After the Union of the Crowns, he based himself in England from 1603, only returning to Scotland once in 1617, styled himself "King of Great Britain and Ireland". He was a major advocate of a single parliament for Scotland. In his reign, the Plantation of Ulster and British colonisation of the Americas began. At 57 years and 246 days, James's reign in Scotland was longer than those of any of his predecessors, he achieved most of his aims in Scotland but faced great difficulties in England, including the Gunpowder Plot in 1605 and repeated conflicts with the English Parliament. Under James, the "Golden Age" of Elizabethan literature and drama continued, with writers such as William Shakespeare, John Donne, Ben Jonson, Sir Francis Bacon contributing to a flourishing literary culture. James himself was a talented scholar, the author of works such as Daemonologie, The True Law of Free Monarchies, Basilikon Doron, he sponsored the translation of the Bible into English that would be named after him: the Authorised King James Version.
Sir Anthony Weldon claimed that James had been termed "the wisest fool in Christendom", an epithet associated with his character since. Since the latter half of the 20th century, historians have tended to revise James's reputation and treat him as a serious and thoughtful monarch, he was committed to a peace policy, tried to avoid involvement in religious wars the Thirty Years' War that devastated much of Central Europe. He tried but failed to prevent the rise of hawkish elements in the English Parliament who wanted war with Spain. James was the only son of Mary, Queen of Scots, her second husband, Henry Stuart, Lord Darnley. Both Mary and Darnley were great-grandchildren of Henry VII of England through Margaret Tudor, the older sister of Henry VIII. Mary's rule over Scotland was insecure, she and her husband, being Roman Catholics, faced a rebellion by Protestant noblemen. During Mary's and Darnley's difficult marriage, Darnley secretly allied himself with the rebels and conspired in the murder of the Queen's private secretary, David Rizzio, just three months before James's birth.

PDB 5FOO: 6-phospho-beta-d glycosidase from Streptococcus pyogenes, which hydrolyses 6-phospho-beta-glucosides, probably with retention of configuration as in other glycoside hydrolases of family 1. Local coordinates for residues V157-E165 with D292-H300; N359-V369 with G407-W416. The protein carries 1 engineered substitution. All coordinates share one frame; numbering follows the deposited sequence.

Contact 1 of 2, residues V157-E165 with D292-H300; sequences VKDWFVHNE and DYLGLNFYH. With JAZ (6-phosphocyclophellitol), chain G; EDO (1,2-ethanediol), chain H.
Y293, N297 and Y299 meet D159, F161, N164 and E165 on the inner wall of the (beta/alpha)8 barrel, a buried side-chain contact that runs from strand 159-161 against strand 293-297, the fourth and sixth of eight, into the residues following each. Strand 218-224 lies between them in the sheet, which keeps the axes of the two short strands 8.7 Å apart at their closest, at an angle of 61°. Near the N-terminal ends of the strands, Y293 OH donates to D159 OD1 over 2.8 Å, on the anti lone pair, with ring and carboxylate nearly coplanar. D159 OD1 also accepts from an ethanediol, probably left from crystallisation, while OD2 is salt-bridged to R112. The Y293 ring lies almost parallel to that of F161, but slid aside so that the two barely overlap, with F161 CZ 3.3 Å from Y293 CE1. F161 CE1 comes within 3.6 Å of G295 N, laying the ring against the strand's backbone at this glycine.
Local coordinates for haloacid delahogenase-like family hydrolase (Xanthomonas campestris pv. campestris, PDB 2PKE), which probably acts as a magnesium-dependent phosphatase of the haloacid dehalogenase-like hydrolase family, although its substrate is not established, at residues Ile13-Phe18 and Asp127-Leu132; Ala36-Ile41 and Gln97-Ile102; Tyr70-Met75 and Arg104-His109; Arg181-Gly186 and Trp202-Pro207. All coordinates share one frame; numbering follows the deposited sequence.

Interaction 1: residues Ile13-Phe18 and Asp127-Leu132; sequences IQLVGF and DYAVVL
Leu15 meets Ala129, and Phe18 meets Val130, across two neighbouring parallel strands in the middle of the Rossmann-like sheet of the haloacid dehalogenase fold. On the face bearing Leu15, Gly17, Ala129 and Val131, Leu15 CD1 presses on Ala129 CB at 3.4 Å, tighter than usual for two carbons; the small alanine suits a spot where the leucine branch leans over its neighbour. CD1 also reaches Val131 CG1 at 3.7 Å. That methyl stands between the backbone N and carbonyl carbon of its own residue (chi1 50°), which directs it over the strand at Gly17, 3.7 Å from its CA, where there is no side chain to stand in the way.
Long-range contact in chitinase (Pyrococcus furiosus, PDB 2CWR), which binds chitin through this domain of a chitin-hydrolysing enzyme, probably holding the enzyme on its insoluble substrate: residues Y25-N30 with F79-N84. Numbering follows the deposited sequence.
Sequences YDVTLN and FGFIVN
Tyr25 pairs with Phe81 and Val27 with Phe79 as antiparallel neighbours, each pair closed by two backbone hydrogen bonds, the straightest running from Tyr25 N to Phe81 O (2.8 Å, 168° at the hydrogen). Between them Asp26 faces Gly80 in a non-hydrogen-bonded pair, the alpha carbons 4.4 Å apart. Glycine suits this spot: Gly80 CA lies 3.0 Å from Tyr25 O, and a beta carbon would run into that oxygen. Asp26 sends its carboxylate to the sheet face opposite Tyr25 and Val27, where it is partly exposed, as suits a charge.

James was born on 19 June 1566 at Edinburgh Castle, as the eldest son and heir apparent of the monarch automatically became Duke of Rothesay and Prince and Great Steward of Scotland. He was baptised "Charles James" or "James Charles" on 17 December 1566 in a Catholic ceremony held at Stirling Castle, his godparents were Charles IX of France, Elizabeth I of England, Emmanuel Philibert, Duke of Savoy. Mary refused to let the Archbishop of St Andrews, whom she referred to as "a pocky priest", spit in the child's mouth, as was the custom; the subsequent entertainment, devised by Frenchman Bastian Pagez, featured men dressed as satyrs and sporting tails, to which the English guests took offence, thinking the satyrs "done against them". James's father, was murdered on 10 February 1567 at Kirk o' Field, Edinburgh in revenge for the killing of Rizzio. James inherited his father's titles of Duke of Earl of Ross. Mary was unpopular, her marriage on 15 May 1567 to James Hepburn, 4th Earl of Bothwell, suspected of murdering Darnley, heightened widespread bad feeling towards her.
In June 1567, Protestant rebels imprisoned her in Loch Leven Castle. She was forced to abdicate on 24 July 1567 in favour of the infant James and to appoint her illegitimate half-brother, James Stewart, Earl of Moray, as regent; the care of James was entrusted to the Earl and Countess of Mar, "to be conserved and upbrought" in the security of Stirling Castle. James was anointed King of Scots at the age of thirteen months at the Church of the Holy Rude, Stirling, by Adam Bothwell, Bishop of Orkney, on 29 July 1567; the sermon at the coronation was preached by John Knox. In accordance with the religious beliefs of most of the Scottish ruling class, James was brought up as a member of the Protestant Church of Scotland, the Kirk; the Privy Council selected George Buchanan, Peter Young, Adam Erskine, David Erskine as James's preceptors or tutors. As the young king's senior tutor, Buchanan subjected James to regular beatings but instilled in him a lifelong passion for literature and learning. Buchanan sought to turn James into a God-fearing, Protestant king who accepted the limitations of monarchy, as outlined in his treatise De Jure Regni apud Scotos.
In 1568, Mary escaped from her i